My favorite character in Rogue One was Chirrut, a blind Guardian of the Whills encountered at Jedha. I like the fact that, despite the utter destruction of everything around him (including his purpose in life – to guard the temple that has been seized) at the hands of the empire, he maintains faith in the force. And even though it does not save his life, his ultimate purpose is made possible through that faith for the greater good of the rebellion. I also love that his dedication to that belief is an inspiration for his friend Baze’s redemption. I could ponder all day long about the symbolism of Chirrut’s physical blindness and how it relates to him being the character in the film with the largest amount of faith in the force (“blind faith”, anyone?). Not to mention, he really kicks some stormtrooper butt with that staff. As far as the other characters go, none really stood out. I liked Jyn, Cassian and K-2SO. The last, in particular, proved quite effective as both comic relief and in filling the role of “heroic droid”. I’m going to disagree with Void, who didn’t like the comic relief in Rogue One. I think the humor was vital to this film. There were parts where the tension needed to be broken up.
The action sequences in the film were all very good. Both the space battles and land battles are able to one-up the practical effects that were so groundbreaking in the original trilogy. I very much enjoyed the inclusion of the red and gold squadrons in the final battle, as well as the “red five” reference. That unused footage from A New Hope was integrated into Rogue One with perfection. That was a nice surprise, considering some of the callbacks weren’t so graceful. For example, when Jyn runs into the cantina outlaws in Jedha City. This reference would have been much better had Jyn simply bumped into him and if the line “watch yourself!” was heard in the background. As it is, the camera lingers on the pair for what seems like an eternity as if to say “hey, remember these guys? These guys right here? You know, from episode four…..the cantina…..oh yeah, now you remember…..” It seems pretty heavy-handed. Also less successful is digital Peter Cushing, who plays a fairly large role in the movie but was so obviously digitally enhanced that I couldn’t even pay attention to any of the dialog in his first scene. Again, I think a lighter touch (with more shadows, shots from behind) would have made Cushing’s character less distracting and more believable.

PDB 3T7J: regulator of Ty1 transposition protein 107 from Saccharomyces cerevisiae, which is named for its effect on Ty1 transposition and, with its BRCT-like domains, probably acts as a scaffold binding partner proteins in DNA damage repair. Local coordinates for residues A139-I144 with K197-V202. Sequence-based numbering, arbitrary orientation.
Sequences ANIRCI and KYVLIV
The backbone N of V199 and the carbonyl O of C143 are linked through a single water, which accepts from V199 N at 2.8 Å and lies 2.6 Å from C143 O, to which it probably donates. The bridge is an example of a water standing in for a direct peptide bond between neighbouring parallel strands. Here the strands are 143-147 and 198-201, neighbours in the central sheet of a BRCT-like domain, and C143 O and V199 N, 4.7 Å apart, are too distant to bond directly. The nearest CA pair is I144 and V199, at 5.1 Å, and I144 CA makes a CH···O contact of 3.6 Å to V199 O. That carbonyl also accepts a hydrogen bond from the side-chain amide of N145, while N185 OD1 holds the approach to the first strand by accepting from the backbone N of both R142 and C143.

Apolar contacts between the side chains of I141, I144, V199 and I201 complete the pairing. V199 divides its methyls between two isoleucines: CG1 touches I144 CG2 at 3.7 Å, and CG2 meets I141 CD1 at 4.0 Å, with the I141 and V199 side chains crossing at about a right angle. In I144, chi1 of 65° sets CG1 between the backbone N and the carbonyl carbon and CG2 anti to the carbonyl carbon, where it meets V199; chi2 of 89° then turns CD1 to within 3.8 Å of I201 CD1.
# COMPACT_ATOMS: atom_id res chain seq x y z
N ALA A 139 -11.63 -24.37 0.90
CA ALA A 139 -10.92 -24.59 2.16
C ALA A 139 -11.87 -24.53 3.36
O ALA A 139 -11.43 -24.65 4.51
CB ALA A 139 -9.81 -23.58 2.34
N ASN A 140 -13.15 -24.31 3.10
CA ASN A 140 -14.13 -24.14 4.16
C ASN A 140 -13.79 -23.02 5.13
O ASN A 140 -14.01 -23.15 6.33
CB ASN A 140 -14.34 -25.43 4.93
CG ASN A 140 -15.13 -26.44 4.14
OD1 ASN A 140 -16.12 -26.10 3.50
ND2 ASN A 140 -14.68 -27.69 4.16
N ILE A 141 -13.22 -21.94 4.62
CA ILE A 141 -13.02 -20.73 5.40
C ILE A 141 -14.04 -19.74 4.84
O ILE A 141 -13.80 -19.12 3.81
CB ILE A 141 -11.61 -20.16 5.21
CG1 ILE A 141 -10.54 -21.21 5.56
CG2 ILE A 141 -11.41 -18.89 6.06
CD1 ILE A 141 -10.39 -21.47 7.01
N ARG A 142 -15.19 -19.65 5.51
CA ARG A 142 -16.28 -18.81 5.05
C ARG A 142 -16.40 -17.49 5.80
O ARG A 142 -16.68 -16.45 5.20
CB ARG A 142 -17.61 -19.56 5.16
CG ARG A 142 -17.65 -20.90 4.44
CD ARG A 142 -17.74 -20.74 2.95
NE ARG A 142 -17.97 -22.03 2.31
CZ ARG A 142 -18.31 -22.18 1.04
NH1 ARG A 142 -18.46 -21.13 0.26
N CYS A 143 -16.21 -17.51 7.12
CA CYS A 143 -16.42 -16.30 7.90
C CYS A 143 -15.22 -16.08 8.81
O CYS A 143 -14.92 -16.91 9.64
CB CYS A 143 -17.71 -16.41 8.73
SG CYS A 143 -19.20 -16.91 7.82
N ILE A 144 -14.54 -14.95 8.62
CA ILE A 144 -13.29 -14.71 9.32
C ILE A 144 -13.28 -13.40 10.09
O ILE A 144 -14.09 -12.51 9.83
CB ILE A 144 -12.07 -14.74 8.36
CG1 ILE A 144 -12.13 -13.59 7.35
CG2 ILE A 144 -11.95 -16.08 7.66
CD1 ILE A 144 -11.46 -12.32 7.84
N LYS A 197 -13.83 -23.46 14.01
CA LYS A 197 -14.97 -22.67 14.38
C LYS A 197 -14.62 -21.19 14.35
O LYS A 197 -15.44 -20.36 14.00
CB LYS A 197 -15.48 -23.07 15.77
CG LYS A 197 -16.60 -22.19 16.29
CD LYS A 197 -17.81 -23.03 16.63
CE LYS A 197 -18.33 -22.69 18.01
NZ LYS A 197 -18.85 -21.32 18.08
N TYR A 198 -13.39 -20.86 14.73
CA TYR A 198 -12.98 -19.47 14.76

I’m a little split on Darth Vader’s inclusion. I like the idea of him in this film, but I think the execution was about 50/50. In Vader’s first scene with Krennic, he doesn’t move or sound like the Vader from A New Hope, the events of which are supposed to immediately follow Rogue One. The scene itself does very little for the film, other than to show Krennic’s willingness to go behind Tarkin’s back to more quickly advance his career. It appears to exist mostly as a way to get more screen time for Vader. However, in the final scene of the film, we see Vader personally chasing down and slicing through rebel troops in an effort to recover the stolen Death Star plans. This scene shows Darth Vader as we’ve never seen him, terrifying and deserving of the fear and respect that is omnipresent throughout the first three films. The other nice thing about this scene is that it shows exactly how the plans ended up with Leia Organa in the first place.
Overall, I really liked Rogue One. I thought it was a very good movie set inside a universe that now feels much larger than it used to. It felt like a Star Wars film, but one that had “grown up”. It laid the groundwork for some interesting new concepts (for the films, anyway) like kyber crystals, The Whills, stormtroopers who don’t always miss (ha!), and even questionable orders within the rebel alliance. Like Void said in the podcast, this opens Star Wars up to explore the “shades of grey”. As an adult, I’m excited to see what kind of shades they decide to paint, even if the kid in me still kind of pines for the bad guys to wear black hats and the good guys to always win.